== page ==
A federal appeals court on Friday rejected efforts by animal rights advocates to force the Miami Seaquarium in Florida to release Lolita, a killer whale it has held in captivity for nearly half a century.
By a 3-0 vote, the 11th U.S. Circuit Court of Appeals in Miami rejected claims by People for the Ethical Treatment of Animals (PETA) and others that keeping Lolita in captivity violated the federal Endangered Species Act.
“The evidence, construed in the light most favorable to PETA, does not support the conclusion that the conditions of her captivity pose a threat of serious harm to Lolita,” the court said.
Friday’s decision upheld a lower court ruling. The lawsuit began in July 2015, two months after the National Marine Fisheries Service recognized whales such as Lolita as an endangered species.
PETA said it may appeal, and that the decision ignores current public sentiment about the suffering of captive orcas.
“This ruling sentences this highly intelligent, deeply lonely, and distressed orca to a lifetime of physical and psychological harm, confined to a tiny concrete cell without family, friends, or freedom,” Jared Goodman, director of animal law at the PETA Foundation, said in a statement.
The Seaquarium and its lawyer did not immediately respond to requests for comment.
Lolita, captured in 1970, is roughly 20 feet (6 meters) long and weighs about 8,000 pounds (3.6 tonnes), and has long been one the Seaquarium’s top attractions.
Critics raised 13 objections to her captivity, including the small size of Lolita’s tank, her lack of an orca companion since the death 38 years ago of her tank mate Hugo, stress and injuries caused by the white-sided dolphins she now lives with, and inadequate treatment by Seaquarium personnel.
But the appeals court said accepting critics’ “expansive” conception of illegal harm and harassment could upset the U.S. Department of Agriculture’s regulatory scheme to help ensure the humane treatment of captive animals used for exhibitions and research.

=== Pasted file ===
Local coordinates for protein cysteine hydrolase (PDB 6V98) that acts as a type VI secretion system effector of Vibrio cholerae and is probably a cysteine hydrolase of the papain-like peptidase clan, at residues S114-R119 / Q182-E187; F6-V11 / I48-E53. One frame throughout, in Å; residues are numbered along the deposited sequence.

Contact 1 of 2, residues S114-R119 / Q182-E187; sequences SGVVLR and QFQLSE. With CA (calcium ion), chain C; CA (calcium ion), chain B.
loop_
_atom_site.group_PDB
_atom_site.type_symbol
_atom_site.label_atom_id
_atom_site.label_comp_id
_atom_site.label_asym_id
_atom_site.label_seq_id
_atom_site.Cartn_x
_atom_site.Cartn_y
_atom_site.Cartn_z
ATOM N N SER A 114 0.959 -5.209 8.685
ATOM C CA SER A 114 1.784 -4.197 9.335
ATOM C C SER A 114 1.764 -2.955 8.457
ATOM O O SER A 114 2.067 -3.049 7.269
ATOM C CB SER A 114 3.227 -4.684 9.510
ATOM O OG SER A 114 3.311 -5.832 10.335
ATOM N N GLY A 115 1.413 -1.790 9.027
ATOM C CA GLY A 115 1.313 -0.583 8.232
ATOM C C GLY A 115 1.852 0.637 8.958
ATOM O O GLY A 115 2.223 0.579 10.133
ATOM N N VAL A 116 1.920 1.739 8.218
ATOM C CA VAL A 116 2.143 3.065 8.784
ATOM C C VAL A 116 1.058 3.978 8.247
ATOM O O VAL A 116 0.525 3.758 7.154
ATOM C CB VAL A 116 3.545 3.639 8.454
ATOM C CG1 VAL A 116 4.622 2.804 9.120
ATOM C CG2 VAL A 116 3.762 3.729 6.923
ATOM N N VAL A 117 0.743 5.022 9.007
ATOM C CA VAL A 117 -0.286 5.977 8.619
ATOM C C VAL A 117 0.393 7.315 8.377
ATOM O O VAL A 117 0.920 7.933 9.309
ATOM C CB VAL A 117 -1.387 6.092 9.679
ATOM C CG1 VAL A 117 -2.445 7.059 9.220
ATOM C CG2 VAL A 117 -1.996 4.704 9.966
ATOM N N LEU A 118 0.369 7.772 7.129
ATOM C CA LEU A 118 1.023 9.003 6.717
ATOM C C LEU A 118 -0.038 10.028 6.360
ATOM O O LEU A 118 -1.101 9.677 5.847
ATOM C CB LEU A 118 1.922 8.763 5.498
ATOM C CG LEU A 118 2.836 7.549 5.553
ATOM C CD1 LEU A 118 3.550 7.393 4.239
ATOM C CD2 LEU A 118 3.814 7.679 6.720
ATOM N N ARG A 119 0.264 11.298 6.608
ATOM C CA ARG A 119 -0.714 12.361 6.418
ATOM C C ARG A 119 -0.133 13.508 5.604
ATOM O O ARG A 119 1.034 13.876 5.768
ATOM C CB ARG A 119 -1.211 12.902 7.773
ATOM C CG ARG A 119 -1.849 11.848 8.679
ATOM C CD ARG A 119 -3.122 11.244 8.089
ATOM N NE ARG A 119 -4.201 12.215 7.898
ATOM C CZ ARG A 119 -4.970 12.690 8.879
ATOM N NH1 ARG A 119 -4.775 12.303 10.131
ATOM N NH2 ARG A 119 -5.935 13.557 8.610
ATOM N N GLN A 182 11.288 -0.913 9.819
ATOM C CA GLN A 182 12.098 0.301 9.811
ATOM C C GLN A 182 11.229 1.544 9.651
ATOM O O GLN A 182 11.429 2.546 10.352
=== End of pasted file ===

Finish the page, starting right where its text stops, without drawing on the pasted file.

The Seaquarium kept Lolita after SeaWorld Entertainment Inc decided in 2016 to end its orca breeding programs and phase out killer whale shows.
A 2013 documentary, “Blackfish,” had depicted the captivity and exhibition of killer whales as cruel.
The appeals court ruled nine days after Bob Barker, the former host of “The Price Is Right” game show and animal rights advocate, called for Lolita’s release in a video posted on PETA’s Twitter account.
For nearly 25 years, the Miami Seaquarium’s killer whale, Lolita, has been the star of a sequel that has never been made.
In 1995, inspired by the original tale of Keiko, the whale in the 1993 film “Free Willy,” a Washington state governor sought to make Lolita the next captive killer whale returned to the ocean. A fundraising campaign ensued, and soon it seemed that Free Lolita could be the next real-life Free Willy.
Former Gov. Mike Lowry’s vision has since spawned thousands of dollars in donations, several lawsuits and annual protests at the Miami Seaquarium on Aug. 8 — the anniversary of Lolita’s 1970 capture off Puget Sound. Moms with their kids, college students in whale costumes and out-of-state advocates turn up on Virginia Key each year to support the Free Lolita movement.
But often lost in the well-meaning attempts to return Lolita home is one central question: Is freedom really what’s best for her?
The orca, now about 50 years old, remains the last known survivor of the group of more than 50 whales captured 47 years ago. Since her mate died of a brain aneurysm in 1980, she has become the only solitary orca in captivity, where she lives in the smallest killer whale tank in the nation.
As the years have passed, the likelihood of her return to the sea — and her ability to adjust to that change — has become less likely, said Russ Rector, a long-time marine mammal advocate. Lolita’s identity as a living being has been usurped, he said.